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By Theo Lippman Jr. and Theo Lippman Jr.,SPECIAL TO THE SUN | February 19, 1997
At the close of the "Cosby" television show on Jan. 20, there appeared a still photograph of a man who was familiar onlyvaguely -- if familiar at all -- to most viewers. These words accompanied the picture: "In memory of Sheldon Leonard. My last father."Sheldon Leonard died Jan. 10 at age 89. He was a major player in producing entertainment programs for television in the early years of the medium. His career is a reminder that when great social forces are clashing in the United States, heroes can come from anywhere and epic victories can be won in unexpected places.
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By Chris Kaltenbach and Chris Kaltenbach,Sun Reporter | January 4, 2008
In the year-end issue of Entertainment Weekly, critic Ken Tucker griped about DVD collections of sitcoms well past their prime - or, as he put it, "Surely there weren't that many completists clamoring for" the fifth season of Wings on DVD. Granted, the man has a point; here's betting my 10th season of even Frasier, as great a show as that was, will never get opened. But what about classic sitcoms not yet available in all their glory? I, for one (and I can't believe I'm the only one), have been waiting for the fifth season of The Mary Tyler Moore Show ever since Season 4 was released in June 2006.
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By Chris Kaltenbach and Chris Kaltenbach,Sun Reporter | January 4, 2008
In the year-end issue of Entertainment Weekly, critic Ken Tucker griped about DVD collections of sitcoms well past their prime - or, as he put it, "Surely there weren't that many completists clamoring for" the fifth season of Wings on DVD. Granted, the man has a point; here's betting my 10th season of even Frasier, as great a show as that was, will never get opened. But what about classic sitcoms not yet available in all their glory? I, for one (and I can't believe I'm the only one), have been waiting for the fifth season of The Mary Tyler Moore Show ever since Season 4 was released in June 2006.
NEWS
By Theo Lippman Jr. and Theo Lippman Jr.,SPECIAL TO THE SUN | February 19, 1997
At the close of the "Cosby" television show on Jan. 20, there appeared a still photograph of a man who was familiar onlyvaguely -- if familiar at all -- to most viewers. These words accompanied the picture: "In memory of Sheldon Leonard. My last father."Sheldon Leonard died Jan. 10 at age 89. He was a major player in producing entertainment programs for television in the early years of the medium. His career is a reminder that when great social forces are clashing in the United States, heroes can come from anywhere and epic victories can be won in unexpected places.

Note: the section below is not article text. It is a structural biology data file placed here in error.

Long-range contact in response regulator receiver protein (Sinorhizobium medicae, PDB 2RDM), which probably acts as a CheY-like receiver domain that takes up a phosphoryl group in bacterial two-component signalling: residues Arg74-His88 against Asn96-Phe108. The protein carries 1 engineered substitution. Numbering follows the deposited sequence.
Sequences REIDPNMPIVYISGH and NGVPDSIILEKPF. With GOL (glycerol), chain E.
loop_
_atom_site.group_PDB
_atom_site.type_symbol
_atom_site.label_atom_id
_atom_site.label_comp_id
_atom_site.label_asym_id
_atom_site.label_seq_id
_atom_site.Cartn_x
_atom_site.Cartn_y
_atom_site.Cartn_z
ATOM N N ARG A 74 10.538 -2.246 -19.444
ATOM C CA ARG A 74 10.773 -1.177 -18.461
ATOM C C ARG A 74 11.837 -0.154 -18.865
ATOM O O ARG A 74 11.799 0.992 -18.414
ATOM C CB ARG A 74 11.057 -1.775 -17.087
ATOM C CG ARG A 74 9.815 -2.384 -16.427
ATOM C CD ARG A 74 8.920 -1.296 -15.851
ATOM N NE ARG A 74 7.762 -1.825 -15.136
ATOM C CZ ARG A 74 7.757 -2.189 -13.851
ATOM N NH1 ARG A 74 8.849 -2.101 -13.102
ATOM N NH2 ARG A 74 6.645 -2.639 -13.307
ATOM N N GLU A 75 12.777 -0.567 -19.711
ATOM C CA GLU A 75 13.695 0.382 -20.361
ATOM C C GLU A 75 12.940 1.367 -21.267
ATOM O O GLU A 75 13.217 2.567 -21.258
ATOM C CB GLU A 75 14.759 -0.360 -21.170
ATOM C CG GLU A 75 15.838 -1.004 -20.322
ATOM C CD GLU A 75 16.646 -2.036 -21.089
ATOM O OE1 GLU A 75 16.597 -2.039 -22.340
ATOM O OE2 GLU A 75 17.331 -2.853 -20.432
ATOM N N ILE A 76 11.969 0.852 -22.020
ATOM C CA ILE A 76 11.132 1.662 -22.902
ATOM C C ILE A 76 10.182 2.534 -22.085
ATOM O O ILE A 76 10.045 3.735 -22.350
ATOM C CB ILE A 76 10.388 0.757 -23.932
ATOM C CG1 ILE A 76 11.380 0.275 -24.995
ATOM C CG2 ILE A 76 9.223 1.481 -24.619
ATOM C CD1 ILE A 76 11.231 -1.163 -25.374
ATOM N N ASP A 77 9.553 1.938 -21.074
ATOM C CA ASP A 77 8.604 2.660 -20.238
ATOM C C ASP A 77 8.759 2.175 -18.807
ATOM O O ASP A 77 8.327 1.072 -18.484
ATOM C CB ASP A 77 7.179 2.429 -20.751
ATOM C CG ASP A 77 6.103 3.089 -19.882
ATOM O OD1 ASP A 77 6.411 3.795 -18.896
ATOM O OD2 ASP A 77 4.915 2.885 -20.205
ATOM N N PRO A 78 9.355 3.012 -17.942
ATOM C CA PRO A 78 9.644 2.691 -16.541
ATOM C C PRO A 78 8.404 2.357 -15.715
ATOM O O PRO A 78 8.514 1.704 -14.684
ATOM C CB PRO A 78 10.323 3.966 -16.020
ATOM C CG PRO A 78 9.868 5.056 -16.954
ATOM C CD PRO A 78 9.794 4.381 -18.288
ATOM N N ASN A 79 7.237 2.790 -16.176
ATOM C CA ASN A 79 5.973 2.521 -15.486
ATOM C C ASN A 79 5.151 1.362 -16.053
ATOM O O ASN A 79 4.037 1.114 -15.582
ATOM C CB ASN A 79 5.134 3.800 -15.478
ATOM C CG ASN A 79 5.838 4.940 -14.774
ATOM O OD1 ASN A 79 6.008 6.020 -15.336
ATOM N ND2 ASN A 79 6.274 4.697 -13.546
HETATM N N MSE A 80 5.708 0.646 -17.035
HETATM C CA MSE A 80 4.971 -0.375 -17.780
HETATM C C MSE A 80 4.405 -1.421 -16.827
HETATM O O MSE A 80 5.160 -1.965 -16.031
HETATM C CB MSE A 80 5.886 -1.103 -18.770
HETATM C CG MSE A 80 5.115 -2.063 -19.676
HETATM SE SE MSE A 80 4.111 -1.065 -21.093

FEATURES
By Steve McKerrow | October 8, 1991
Two quotes ring with particular resonance in a new biography of former heavyweight boxing champ Muhammad Ali premiering on cable tonight."I'm actually too good for my time," we hear him saying at a 1967 press conference regarding his banishment from boxing, for refusing on religious grounds to be drafted into the Army.And near the end of this edition of the Arts & Entertainment network's "Biography" (at 8 p.m. and again at midnight), in a clip of fairly recent vintage, he says in sadly halting fashion, "I'm happy to be getting out [of boxing]
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By David Zurawik and David Zurawik,SUN TELEVISION CRITIC | January 16, 1996
LOS ANGELES -- There's nothing new about the television programming strategy of having stars from one series appear in another. As far back as the 1960s, for instance, Sheriff Andy Taylor and other Mayberry residents from "The Andy Griffith Show" were regularly visiting Pvt. Gomer Pyle on "Gomer Pyle, USMC."But there's never been a crossover quite like the one NBC has planned for Feb. 7 and Feb. 9 on episodes of "Law & Order" and "Homicide: Life on the Street," when two of television's smartest adult dramas combine characters in a story line.
FEATURES
By Steve McKerrow | March 4, 1991
OK, everybody probably remembers the phrase "nanu, nanu," and maybe even the Vulcan-like hand gesture that went with it. It means "goodbye" in the language of the planet Ork. But who remembers the other word which every kid in school seemed to be saying following the 1978 splashdown of "Mork & Mindy" on ABC?We'll tell you in a minute, after noting reruns of the four-season Robin Williams sitcom join the Nick at Nite nightly cable lineup tonight with two episodes at 8 and 8:30.The series, of course, told the story of space alien Mork (Williams)
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By MICHAEL SRAGOW and MICHAEL SRAGOW,SUN MOVIE CRITIC | March 17, 2006